So we had a nice, quiet morning, just talking and relaxing for the first time in a good while.

Very nice!

Later, Jan and I headed out about 4:45 to have dinner once again at what’s turned out to be our favorite local place, Longhorn Grill. But first we drove down to check out the pad after everyone had pretty much pulled out this morning after the completion of Completion. But as it turned out, everything wasn’t cleared out, I guess waiting for the arrival of the workover rig.

Pad 1

Pad 2

Heading back past the rig, we crossed paths with the landowner, Mr. A. He was just doing his evening rounds, checking out things since the pullout. Told him we were heading out for dinner. We also stopped in for a few minutes with the other gate guards to see if we could bring them anything back from town.

And as our two previous visits, Longhorn was just as good as before. Jan had her 10oz. Sirloin, while I had my usual 14oz. Ribeye.

Longhorn Ribeye 2

And of course, we both had a salad with their great homemade dressings.

Longhorn Salad 3

Jan and I both agree that their salads are so good, they rank right up there with the ones from Outback Steakhouse, which are our other top favorite.

To wrap things up on a high note, we split a piece of their also-homemade Strawberry Cheesecake. And this time I managed to get a picture of it.

Longhorn Cheesecake2

Compare the size of this normal single serving with those thin slivers you get at other places. YUM !

And even better, with the size of the steaks, we had a lot to take home with us, along with some of their homemade yeast rolls. This means steak sandwiches in a few days.

Coming home, we stopped off at the local HEB to pick up a few things, and maybe find a couple of items that the Wal-Mart here doesn’t carry. (Hint. HEB doesn’t either.)

Another good thing about not working for the next few days is that tonight and tomorrow night it’s supposed to be in the mid 40’s here, so it’s nice to be inside

On another note, since yesterday there’s been 131 attempts to break in to this blog. There will be nothing for an hour so, and then 15 minutes of almost constant attempts. Persistent little devils.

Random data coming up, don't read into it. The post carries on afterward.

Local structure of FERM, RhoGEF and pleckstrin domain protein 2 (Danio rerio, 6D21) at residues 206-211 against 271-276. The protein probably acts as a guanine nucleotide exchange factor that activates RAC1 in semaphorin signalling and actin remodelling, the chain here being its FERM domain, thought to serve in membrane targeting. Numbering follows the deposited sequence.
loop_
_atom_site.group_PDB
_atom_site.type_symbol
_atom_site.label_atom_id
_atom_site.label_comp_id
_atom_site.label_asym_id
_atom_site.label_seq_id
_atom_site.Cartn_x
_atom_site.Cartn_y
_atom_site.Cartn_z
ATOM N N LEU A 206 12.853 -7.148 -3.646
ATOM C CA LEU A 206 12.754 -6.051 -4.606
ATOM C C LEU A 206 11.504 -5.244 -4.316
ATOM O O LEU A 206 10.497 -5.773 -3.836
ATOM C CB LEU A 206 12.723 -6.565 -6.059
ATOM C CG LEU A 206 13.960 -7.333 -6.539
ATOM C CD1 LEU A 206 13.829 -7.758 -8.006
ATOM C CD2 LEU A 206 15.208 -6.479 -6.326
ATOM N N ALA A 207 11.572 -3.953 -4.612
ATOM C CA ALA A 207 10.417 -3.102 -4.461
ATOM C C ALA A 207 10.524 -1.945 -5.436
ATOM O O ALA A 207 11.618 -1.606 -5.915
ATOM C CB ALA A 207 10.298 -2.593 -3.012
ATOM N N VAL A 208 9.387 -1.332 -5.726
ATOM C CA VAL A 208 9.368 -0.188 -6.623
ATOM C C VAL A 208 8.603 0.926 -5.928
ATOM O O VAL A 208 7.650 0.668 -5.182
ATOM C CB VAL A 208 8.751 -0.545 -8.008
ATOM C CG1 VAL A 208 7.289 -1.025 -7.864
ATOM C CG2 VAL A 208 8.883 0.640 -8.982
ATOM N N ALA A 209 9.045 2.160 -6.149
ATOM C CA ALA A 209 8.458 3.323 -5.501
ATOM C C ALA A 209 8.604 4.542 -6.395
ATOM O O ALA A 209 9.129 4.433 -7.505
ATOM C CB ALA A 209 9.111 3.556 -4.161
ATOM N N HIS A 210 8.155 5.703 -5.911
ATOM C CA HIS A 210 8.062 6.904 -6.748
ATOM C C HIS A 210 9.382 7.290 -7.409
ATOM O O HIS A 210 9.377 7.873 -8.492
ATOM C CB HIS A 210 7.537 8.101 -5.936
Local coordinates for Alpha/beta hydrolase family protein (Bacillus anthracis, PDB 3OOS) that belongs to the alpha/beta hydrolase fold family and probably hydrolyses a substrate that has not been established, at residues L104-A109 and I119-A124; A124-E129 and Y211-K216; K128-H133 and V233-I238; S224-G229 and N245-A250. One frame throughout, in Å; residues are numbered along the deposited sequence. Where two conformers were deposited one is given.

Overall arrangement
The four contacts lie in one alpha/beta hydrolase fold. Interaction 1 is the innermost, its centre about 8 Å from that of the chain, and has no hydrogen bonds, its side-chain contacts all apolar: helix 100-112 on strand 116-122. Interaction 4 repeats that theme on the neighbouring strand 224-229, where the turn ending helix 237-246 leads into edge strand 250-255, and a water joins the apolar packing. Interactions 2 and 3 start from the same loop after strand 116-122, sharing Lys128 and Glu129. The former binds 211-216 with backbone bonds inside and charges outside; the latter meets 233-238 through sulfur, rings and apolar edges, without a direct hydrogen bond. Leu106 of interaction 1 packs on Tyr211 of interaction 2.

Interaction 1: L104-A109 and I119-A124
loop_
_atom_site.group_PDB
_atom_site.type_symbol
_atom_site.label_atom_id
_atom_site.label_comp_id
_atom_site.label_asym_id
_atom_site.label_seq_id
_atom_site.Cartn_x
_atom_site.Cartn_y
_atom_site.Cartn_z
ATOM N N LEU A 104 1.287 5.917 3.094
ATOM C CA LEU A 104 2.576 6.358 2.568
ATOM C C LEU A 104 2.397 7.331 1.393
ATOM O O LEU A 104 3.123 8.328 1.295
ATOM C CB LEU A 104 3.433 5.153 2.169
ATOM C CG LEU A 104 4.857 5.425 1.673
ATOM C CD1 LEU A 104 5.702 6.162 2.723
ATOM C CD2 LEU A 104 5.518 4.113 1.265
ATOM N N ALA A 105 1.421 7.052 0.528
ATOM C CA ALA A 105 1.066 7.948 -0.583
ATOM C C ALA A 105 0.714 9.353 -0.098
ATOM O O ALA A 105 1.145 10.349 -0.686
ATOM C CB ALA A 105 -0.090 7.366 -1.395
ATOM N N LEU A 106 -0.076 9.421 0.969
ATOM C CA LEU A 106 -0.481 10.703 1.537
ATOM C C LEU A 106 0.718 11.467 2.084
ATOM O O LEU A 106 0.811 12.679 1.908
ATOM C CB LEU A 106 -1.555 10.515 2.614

But they really don’t stand a chance hacking my password. Mine is 8 characters of upper case, lower case, and numbers. This gives a combination of 62 possibilities per character, i.e 26 upper case, 26 lower case, and 10 numbers.

Multiplying this out at 62 x 62x 62x 62x 62x 62x 62x 62 means they have a 1 in 218,340,105,584,896 chance to guess my password. That’s 218 Trillion with a ‘T’.

That means it would take 6,931,432 years to try every combination.

Of course they could hit the right one tomorrow, but it’s not likely..

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Thought for the Day:

“It’s only fair; we were stuck with them in the last war.” – Winston Churchill, upon hearing that Italy had declared war on England as Germany’s ally

 

 

No Gate Guarding Call Yet


October 17, 2016

Still Nothing Yet . . .

I waited until about 2pm without hearing from anyone before I put in a call myself. But only got voicemail.

So if I don’t hear from anyone by noon tomorrow, I start back calling some of the other numbers that I talk to earlier.

Catching Up on Small Stuff

I spent most of today finishing up my taxes on TurboTax and finally submitting them on E-File at 9:42 today.

According to the USPS Priority Mail tracking, the county auditor of Lake County, South Dakota received Jan and my Absentee Ballot Request Forms today, so hopefully we’ll get our actual ballots back later this week, or the first part of next.

When I mentioned that the S.M.A.R.T. software on my ASUS laptop was telling me to replace the HD soon because it was failing, several readers ask me where they could get this software, since they didn’t find it listed on Amazon.

And the reason for that is that the S.M.A.R.T. software is actually built into the HD firmware and is constantly monitoring the hardware. Now it’s not perfect because catastrophic failures are still possible. An example of this was a while back when the HD in my desktop machine suddenly died. The drive motor just froze up with no symptoms or warning.